What do you see now when you look at the patches on your body? Is it different from how you perceived them as a child?
Kartiki: Oh completely! I see my patches very different. I enjoy them now. When I was 13-14 years old, I decided to stop the vitiligo medication. Go to Hell, I said to it. I was already not able to eat so many things like Chaat, Gol-Gappe, anything with Vitamin C, basically. So, I stop the medication. The good thing is the patches didn’t grow back. But that said, I did always wonder why they are there? At this point, I was very low on self-esteem. But now that so many wonderful things have come out of it, I am very happy with myself. I feel I have gained some self-esteem, so I see them in a very different light.
How did you react when Shreyas told you the patch on your foot reminded him of the Apple Logo?
Kartiki: Honestly, I thought he was an idiot. I thought either this guy likes me or he’s making fun of me. Either way, I need to stay away from him. (laughs) Then he went ahead and told his friends about it. So, I was sure something was wrong with him. But then his friends began saying how it is so cool! After a while, I started seeing it that way too.
Then I challenged him. I showed him some other patches and asked him, “Okay what does this look like?” And he’d tell me; this looks like a ghost, this looks like a cloud and so on.
What was the psyche behind the #BareTheMidriff campaign?
Kartiki: One day I was travelling on the Delhi Metro, and a little bit of my bra-strap was visible. You know how a visible bra-strap is such a sin, so I lifted my hand to tuck it. As I did that, my shirt went up a little, and a little bit of my tummy became visible. Oh, my God! The looks I got from literally everyone around me. It was absolutely appalling. And I get aggressive when something like this happens. I mean what’s wrong with them?
A tummy really shouldn’t be sexualised. People are scared of the tummy. They call young women with their tummy visible derogatory names. Initially, people were reluctant to participate. But now there is a tremendous response. Also, this isn’t a female centric initiative. It’s for all genders.
I read this post on your blog where you say that people who are pleasing to look at will be excelling in their lives. What makes you feel this way?
Kartiki: It’s my personal experience. If you’re what society considers appealing, fair skin, good features, you tend to do well for yourself. People feel like interacting with them. Even if you aren’t a good person on the inside. And if another person is dark, not what society deems “pretty” they are marginalised.
What do you feel ought to be done to ensure that people are comfortable with their own bodies?
Kartiki: The first step would be to talk about it. For instance, my best friend is “heavy.” And I asked her to contribute to Embracing Life and tell about facing discrimination. I said it’d be anonymous, but she didn’t agree to do so.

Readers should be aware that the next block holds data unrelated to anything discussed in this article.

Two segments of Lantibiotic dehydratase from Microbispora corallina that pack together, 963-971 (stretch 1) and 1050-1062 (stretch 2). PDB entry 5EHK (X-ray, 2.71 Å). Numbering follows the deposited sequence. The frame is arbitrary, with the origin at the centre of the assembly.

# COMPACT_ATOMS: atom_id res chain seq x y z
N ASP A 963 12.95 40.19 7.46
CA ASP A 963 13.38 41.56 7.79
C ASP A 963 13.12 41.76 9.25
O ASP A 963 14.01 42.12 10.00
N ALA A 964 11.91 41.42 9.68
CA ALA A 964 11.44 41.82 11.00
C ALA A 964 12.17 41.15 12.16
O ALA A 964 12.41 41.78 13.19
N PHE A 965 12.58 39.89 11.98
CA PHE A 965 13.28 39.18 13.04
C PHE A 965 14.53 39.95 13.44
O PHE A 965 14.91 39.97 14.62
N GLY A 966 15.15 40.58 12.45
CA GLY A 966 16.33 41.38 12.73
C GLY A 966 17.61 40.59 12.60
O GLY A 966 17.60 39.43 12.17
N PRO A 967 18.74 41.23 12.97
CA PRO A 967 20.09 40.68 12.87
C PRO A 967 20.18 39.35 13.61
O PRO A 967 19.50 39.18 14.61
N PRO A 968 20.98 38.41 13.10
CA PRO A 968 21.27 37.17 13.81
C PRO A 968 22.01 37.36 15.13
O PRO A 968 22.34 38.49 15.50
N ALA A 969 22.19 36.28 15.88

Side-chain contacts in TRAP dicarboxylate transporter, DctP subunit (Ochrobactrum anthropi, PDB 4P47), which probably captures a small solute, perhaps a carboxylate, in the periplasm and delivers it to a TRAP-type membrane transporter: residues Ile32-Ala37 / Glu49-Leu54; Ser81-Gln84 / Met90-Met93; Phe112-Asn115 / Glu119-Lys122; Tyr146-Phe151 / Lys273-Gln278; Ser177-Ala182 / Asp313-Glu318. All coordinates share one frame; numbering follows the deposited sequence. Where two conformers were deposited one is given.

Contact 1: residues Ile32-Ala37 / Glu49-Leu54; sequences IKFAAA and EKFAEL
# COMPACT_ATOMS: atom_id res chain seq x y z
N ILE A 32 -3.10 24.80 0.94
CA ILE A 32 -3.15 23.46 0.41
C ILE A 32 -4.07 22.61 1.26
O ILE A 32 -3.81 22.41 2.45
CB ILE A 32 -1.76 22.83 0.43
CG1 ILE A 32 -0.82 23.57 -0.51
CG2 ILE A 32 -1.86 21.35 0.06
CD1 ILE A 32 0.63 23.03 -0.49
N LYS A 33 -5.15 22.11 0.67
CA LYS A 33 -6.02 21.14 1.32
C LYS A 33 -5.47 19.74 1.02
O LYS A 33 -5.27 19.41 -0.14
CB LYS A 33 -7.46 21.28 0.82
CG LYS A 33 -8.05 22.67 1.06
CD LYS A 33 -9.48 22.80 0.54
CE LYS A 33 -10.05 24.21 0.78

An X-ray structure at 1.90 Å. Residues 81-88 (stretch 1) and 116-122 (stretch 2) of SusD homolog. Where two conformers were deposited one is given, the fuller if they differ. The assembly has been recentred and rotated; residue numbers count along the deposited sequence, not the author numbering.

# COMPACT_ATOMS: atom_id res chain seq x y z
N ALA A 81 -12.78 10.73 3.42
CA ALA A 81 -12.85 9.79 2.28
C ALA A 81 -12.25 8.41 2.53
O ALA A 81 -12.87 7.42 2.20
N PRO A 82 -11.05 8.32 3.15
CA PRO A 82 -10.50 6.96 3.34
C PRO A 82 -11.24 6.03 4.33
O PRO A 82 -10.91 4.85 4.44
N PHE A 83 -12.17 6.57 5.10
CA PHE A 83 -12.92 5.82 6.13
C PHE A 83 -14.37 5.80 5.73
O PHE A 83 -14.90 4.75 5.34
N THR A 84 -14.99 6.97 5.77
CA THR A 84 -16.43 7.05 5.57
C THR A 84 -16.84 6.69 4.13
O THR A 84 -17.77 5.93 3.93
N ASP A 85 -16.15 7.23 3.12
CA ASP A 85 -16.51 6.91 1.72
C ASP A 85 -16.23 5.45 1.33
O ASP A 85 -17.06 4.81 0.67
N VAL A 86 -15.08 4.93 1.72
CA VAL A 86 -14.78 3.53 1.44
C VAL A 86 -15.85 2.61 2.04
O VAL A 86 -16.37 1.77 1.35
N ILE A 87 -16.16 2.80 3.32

People should be told you need to be comfortable in your own skin. Social media can be a good tool. Make them read about narratives of other people who are in a similar situation. You should surround yourself with people who cheer you on. People who encourage you.
You’ve talked about body positivity, the stigmatization of art and artists, and so much more. What is the next stereotype or discrimination that you’ll attempt to fight?
Kartiki: The thing is I write about whatever I experience. I think about it, I feel sad, I get aggravated, and then I write. I suppose the next thing I am going to write about is Gender Discrimination. I don’t see it around me because my surroundings are encouraging. Even my parents have never discriminated between my brother and me, but I read about it.
I feel Feminism as a movement in India is relegated to Upper Middle Class and Middle Class. The lower strata of society don’t have a feminist movement. Women aren’t told to object, to protest. They are expected to obey.
They aren’t on social media so they are stuck in this vicious cycle of husbands working and wife at home, toiling away. So, I feel that’s what I want to talk and write about next.
I live in Bangalore and in my area, there is a mural painted on the legs of a bridge, which reads, “It’s okay for me to cry, but not for you to make me.” I feel this applies to all of us who have been in Kartiki’s shoes. It’s not okay for anyone to judge someone based on factors beyond their control. Or to bully them and make their life’s miserable.
Physical perfection and beauty are very subjective things. That’s why forcing everyone to follow the same standards of “attractiveness” is an exercise in futility.
Kartiki is currently pursuing her high-school diploma. At such a young age, she is a motivation not just to people with Vitiligo but to everyone else. She shows us how regardless of the challenges in one’s life, you can excel. Kartiki is also an actor and a debater too. Truly a testament to how insignificant society’s pronouncements and judgments on people are.
We wish Kartiki the best of luck and hope she always stays the rebel that she is.